Spiders in Acton are a sign of seasonal change. I’ve not experienced
anything like it, nor lived anywhere like it since the age of seven, when I was
ripped from the suburban housing estate comforts of Hertfordshire, and rerooted
to an ugly working village in the middle of Suffolk. In that village there was
space, and the privacy that comes with four walls separated from
the neighbouring houses. I discovered birds. Cocksure Pheasants strutting
through the garden, the raucous Rookery over the road and Fieldfares raiding
the apple trees in the garden of my neighbour too elderly to pick them. The
first Chiffchaffs of the year became important to me. It signified spring.
Autumn by the sky filling with birds again after the summer lull. Juveniles of
many species locating due south and sailing over.
Last summer I moved to London. To a job in deepest west London, where
the grey and beige seep from the sky and the concrete and color everything. I
lost my horizon to the perimeter of the street. My sky was no longer so full of
birds. In its place I found spiders. I found spiders straddled across my front
gate in the murky half light of the morning, only I didn’t find them until I
found them on my face, silk breaking around me and feelings of both disgust and
guilt. Sorry little guy. We repeated it for two months, gradually decreasing in
frequency until around November and the arrival of winter in the city.
Winter isn’t a season worth celebrating in London: it is damp, mild and
filthy, and its citizens match the gloominess of their surroundings. It is mild
enough so that the Chiffchaffs and Blackcaps don’t have to leave, and this
doesn’t give spring a headstart but spoils it’s grand arrival with the longer,
brighter days. If the leaves never quite all fall from the trees than what is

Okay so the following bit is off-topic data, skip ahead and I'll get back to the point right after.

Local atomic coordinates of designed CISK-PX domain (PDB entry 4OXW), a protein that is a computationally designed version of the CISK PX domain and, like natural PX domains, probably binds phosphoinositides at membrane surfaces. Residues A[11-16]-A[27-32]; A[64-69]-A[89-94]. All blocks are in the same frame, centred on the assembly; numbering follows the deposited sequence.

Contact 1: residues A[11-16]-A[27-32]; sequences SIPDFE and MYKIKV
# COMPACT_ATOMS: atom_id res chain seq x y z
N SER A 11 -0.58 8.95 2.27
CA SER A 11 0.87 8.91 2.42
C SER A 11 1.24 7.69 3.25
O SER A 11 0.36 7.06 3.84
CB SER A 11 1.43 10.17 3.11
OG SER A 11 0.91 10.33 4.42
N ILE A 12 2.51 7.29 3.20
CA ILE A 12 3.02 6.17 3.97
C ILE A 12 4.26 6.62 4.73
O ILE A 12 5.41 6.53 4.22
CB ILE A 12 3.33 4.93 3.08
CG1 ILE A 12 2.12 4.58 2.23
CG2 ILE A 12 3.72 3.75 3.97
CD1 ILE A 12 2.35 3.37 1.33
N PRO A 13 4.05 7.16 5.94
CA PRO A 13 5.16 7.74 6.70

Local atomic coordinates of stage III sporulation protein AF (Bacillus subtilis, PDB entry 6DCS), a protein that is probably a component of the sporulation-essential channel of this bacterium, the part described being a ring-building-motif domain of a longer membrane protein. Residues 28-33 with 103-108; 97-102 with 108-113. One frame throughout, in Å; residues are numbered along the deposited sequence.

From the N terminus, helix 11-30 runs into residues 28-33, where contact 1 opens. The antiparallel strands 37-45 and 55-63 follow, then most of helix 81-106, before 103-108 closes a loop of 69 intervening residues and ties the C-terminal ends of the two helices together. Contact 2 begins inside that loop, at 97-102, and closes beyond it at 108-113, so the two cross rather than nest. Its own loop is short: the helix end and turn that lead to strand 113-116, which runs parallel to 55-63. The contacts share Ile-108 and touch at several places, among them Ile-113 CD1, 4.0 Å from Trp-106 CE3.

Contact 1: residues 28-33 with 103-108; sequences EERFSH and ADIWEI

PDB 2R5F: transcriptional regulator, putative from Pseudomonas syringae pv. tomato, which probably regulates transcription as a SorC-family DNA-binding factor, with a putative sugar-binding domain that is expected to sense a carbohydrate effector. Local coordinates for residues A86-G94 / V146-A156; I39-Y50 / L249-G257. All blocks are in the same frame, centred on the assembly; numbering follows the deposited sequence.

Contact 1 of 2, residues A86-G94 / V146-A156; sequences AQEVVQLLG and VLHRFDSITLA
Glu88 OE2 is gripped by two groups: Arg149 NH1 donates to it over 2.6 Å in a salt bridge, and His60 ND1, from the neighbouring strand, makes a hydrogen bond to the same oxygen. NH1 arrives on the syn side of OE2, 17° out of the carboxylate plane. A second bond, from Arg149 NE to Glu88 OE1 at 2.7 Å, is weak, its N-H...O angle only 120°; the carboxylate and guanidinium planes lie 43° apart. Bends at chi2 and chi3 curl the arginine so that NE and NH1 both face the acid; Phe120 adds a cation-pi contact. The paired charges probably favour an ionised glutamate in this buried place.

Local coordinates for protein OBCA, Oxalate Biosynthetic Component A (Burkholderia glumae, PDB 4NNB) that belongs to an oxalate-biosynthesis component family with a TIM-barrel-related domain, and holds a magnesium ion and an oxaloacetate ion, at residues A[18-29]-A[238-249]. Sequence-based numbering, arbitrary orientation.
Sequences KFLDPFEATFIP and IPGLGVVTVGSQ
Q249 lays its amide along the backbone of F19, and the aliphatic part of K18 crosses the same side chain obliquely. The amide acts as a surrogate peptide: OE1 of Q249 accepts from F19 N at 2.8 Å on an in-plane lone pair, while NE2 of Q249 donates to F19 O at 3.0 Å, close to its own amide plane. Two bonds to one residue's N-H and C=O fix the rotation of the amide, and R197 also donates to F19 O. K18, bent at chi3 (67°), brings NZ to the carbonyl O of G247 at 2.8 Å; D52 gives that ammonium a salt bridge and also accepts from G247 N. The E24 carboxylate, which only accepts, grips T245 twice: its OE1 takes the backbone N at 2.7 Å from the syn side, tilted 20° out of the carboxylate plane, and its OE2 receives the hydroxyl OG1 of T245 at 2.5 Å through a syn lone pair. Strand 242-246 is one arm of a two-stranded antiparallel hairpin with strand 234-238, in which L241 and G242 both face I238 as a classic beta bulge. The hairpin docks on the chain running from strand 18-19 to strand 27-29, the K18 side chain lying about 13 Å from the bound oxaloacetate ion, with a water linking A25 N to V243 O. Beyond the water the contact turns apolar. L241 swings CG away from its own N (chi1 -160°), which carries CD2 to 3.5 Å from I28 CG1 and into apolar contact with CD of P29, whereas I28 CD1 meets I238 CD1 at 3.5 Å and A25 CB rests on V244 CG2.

winter? Where does that leave spring?
So instead I celebrate autumn, and away from the countryside and coast
that I grew up on, in and with, I’ve turned to spiders. I watch them on grey
Saturdays as I wash away the past week with endless coffee. I learn their
names. It seems the polite place to begin. The Garden Cross spider. With a name
it can go beyond mere surface appearance. A surface that is stripy brown legs,
alternating light and dark, with a crucifix of broken white stamped onto its
abdomen. And I watch one weaving its web from the inside out, against the
pale sky where the web can’t be seen, leaving her to space-walk slowly and
purposefully, suspended by her own invisible lines. When woven the web is both
intricate and massive, the size of the window looking out onto the garden. It
collects a hoverfly and a small wasp, both quickly wrapped up in excess webbing
and slowly deflated. A life transfusion. In it she finds the protein that gets
metabolised into the white crucifix mark on her back
Meanwhile in the spiders I find a life that makes me feel better about
being in the city. Amidst the rush that threats to drain the life out
of me, I can still find new ways to mark the seasons, and keep in touch with
the nature around me that’s different to what I’m used to in the country.
And then October. The spiders begin to fade away and the sky is pierced
with the soft edged calls of Redwings and the clatter of Fieldfares amongst the
traffic noise, jet engine roar, parakeet shriek and sirens, alarms and the
hectic hurry. I miss the spiders just sitting there.